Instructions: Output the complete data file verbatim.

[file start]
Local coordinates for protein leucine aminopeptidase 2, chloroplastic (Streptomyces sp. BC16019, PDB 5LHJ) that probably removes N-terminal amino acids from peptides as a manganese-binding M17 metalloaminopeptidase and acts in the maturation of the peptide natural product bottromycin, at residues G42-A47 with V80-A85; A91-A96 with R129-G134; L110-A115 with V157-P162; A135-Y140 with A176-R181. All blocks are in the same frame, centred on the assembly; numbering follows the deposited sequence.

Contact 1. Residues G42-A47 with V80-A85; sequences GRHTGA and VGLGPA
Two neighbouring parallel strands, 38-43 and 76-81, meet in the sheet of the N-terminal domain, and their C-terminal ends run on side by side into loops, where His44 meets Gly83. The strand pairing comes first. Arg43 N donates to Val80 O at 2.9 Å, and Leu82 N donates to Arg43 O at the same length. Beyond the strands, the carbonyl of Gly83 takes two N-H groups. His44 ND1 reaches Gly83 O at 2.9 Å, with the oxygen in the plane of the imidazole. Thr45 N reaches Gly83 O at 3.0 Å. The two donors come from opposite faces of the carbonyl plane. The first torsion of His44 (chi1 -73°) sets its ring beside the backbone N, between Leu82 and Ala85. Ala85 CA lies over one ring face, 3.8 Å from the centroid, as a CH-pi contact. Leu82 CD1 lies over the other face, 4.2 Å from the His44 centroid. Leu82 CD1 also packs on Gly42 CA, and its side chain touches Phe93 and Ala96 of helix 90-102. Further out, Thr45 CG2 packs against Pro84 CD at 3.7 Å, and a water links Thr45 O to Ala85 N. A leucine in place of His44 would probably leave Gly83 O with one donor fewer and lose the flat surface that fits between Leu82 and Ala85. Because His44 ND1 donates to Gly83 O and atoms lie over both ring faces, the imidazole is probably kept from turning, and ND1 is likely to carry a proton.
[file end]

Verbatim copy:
Local coordinates for protein leucine aminopeptidase 2, chloroplastic (Streptomyces sp. BC16019, PDB 5LHJ) that probably removes N-terminal amino acids from peptides as a manganese-binding M17 metalloaminopeptidase and acts in the maturation of the peptide natural product bottromycin, at residues G42-A47 with V80-A85; A91-A96 with R129-G134; L110-A115 with V157-P162; A135-Y140 with A176-R181. All blocks are in the same frame, centred on the assembly; numbering follows the deposited sequence.

Contact 1. Residues G42-A47 with V80-A85; sequences GRHTGA and VGLGPA
Two neighbouring parallel strands, 38-43 and 76-81, meet in the sheet of the N-terminal domain, and their C-terminal ends run on side by side into loops, where His44 meets Gly83. The strand pairing comes first. Arg43 N donates to Val80 O at 2.9 Å, and Leu82 N donates to Arg43 O at the same length. Beyond the strands, the carbonyl of Gly83 takes two N-H groups. His44 ND1 reaches Gly83 O at 2.9 Å, with the oxygen in the plane of the imidazole. Thr45 N reaches Gly83 O at 3.0 Å. The two donors come from opposite faces of the carbonyl plane. The first torsion of His44 (chi1 -73°) sets its ring beside the backbone N, between Leu82 and Ala85. Ala85 CA lies over one ring face, 3.8 Å from the centroid, as a CH-pi contact. Leu82 CD1 lies over the other face, 4.2 Å from the His44 centroid. Leu82 CD1 also packs on Gly42 CA, and its side chain touches Phe93 and Ala96 of helix 90-102. Further out, Thr45 CG2 packs against Pro84 CD at 3.7 Å, and a water links Thr45 O to Ala85 N. A leucine in place of His44 would probably leave Gly83 O with one donor fewer and lose the flat surface that fits between Leu82 and Ala85. Because His44 ND1 donates to Gly83 O and atoms lie over both ring faces, the imidazole is probably kept from turning, and ND1 is likely to carry a proton.